The Senate Banking Committee has approved the nomination of Richard Cordray to be the first director of the Consumer Financial Protection Bureau (CFPB), but challenges remain.
The former Ohio Attorney General's nomination to the top post in the CFPB was approved in the committee by a vote of 12-10, a vote strictly on party lines with all Democrats approving and all Republicans voting against.
However, the nomination still faces a steep roadblock in the full Senate as Republicans have vowed to block the confirmation of any nomination to the post until changes to the agencies leadership structure and budgeting process are changed. With the current makeup in the Senate, Democrats appear to not have sufficient votes to overcome a Republican filibuster.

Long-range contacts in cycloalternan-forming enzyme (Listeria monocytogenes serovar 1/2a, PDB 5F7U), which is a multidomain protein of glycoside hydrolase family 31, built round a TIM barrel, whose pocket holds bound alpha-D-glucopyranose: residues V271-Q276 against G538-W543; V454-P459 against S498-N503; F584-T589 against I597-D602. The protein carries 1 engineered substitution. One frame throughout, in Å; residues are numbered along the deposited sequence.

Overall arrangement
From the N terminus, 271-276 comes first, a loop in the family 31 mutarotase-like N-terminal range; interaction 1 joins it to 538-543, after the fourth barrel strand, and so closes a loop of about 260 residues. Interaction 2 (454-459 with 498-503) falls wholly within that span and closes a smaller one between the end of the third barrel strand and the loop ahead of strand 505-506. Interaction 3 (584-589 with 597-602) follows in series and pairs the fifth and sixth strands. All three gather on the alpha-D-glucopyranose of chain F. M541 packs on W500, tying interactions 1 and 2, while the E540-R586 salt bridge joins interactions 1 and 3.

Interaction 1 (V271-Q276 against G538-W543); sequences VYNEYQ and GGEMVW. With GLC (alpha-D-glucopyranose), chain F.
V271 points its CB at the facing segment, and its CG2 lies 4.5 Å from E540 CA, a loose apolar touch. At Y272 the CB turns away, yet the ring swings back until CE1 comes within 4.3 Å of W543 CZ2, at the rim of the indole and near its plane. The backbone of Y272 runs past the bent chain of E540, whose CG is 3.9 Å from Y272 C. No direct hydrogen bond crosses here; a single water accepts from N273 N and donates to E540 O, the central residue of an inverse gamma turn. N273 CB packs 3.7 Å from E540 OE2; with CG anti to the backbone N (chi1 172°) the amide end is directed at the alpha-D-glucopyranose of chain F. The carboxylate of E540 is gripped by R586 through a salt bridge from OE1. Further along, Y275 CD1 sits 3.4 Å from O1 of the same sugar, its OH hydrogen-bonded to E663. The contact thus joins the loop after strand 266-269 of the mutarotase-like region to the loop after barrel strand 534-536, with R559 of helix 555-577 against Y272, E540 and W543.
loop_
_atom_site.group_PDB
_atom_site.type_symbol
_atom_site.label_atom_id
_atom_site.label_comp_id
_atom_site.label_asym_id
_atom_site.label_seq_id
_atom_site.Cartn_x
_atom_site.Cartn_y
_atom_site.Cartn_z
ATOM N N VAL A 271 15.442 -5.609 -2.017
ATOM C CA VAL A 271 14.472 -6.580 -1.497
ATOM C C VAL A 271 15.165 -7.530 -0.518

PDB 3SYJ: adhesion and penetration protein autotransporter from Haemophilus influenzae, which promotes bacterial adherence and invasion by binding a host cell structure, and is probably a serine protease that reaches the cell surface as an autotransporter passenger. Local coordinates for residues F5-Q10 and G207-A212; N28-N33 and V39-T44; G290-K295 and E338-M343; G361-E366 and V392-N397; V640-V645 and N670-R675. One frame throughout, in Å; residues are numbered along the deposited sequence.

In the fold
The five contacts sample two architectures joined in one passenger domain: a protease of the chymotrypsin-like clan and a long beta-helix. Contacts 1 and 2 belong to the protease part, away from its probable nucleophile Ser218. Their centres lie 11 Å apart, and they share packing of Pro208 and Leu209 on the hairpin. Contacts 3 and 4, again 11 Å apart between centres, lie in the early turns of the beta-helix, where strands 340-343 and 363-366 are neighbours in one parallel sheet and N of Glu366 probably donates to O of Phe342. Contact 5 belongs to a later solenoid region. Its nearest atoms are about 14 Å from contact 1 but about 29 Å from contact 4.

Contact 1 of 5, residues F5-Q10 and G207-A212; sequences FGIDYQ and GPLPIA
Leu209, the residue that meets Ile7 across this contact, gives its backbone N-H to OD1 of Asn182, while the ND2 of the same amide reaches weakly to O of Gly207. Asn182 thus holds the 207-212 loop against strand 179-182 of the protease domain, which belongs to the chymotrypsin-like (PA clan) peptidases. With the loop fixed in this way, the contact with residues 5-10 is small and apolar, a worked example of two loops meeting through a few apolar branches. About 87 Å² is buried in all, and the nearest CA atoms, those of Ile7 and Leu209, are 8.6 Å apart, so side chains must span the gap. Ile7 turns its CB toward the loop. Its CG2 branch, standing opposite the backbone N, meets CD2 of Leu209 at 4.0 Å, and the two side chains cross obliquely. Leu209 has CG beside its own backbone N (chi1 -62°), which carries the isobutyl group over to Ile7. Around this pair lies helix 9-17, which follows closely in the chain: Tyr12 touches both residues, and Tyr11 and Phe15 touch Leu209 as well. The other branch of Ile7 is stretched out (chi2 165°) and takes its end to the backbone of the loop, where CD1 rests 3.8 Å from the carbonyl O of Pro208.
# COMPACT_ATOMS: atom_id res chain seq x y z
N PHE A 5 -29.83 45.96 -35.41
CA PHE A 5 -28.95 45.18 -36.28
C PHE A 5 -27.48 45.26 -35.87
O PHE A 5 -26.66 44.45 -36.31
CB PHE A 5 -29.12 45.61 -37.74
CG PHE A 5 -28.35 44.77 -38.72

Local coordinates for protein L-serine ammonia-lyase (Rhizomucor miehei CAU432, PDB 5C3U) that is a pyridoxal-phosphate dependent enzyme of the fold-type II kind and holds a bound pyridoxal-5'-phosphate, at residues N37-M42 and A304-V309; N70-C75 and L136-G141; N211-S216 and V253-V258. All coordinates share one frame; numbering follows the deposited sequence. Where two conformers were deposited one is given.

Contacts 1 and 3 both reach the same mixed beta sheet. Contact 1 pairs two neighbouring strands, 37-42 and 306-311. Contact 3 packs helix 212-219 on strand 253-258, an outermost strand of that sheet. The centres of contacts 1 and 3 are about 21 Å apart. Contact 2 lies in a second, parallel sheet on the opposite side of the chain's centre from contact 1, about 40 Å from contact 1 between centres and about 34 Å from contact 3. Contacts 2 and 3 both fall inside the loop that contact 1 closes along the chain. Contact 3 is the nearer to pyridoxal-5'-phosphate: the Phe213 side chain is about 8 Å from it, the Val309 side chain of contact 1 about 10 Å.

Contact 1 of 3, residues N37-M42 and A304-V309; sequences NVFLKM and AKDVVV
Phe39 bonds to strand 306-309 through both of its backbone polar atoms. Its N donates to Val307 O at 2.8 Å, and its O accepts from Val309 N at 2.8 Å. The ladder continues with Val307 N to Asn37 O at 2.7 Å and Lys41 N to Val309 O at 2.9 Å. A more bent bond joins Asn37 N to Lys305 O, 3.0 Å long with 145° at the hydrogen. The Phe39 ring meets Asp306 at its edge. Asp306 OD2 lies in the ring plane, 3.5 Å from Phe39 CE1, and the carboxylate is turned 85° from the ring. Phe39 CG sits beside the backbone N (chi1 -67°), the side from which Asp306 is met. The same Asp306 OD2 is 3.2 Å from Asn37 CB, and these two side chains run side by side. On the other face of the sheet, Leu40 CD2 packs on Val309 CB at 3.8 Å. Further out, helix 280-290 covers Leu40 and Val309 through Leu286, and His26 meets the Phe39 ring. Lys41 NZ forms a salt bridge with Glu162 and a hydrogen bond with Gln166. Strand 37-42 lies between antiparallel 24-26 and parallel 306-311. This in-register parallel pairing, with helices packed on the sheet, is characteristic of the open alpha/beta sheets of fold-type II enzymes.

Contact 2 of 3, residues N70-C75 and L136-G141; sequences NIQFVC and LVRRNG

The desired changes by Republicans include changing the leadership from a single director to a five-person commission and placing the funding of the agency under the appropriations process which would provide additional Congressional oversight. The agency is currently funded from a percentage of the Federal Reverse budget mandated by the Dodd-Frank Act.
Both Cordray's nomination and the full powers of the agency remain in flux until this battle is resolved. Under the Dodd-Frank act, the CFPB doesn't gain some of its full regulatory authority until a director is in place.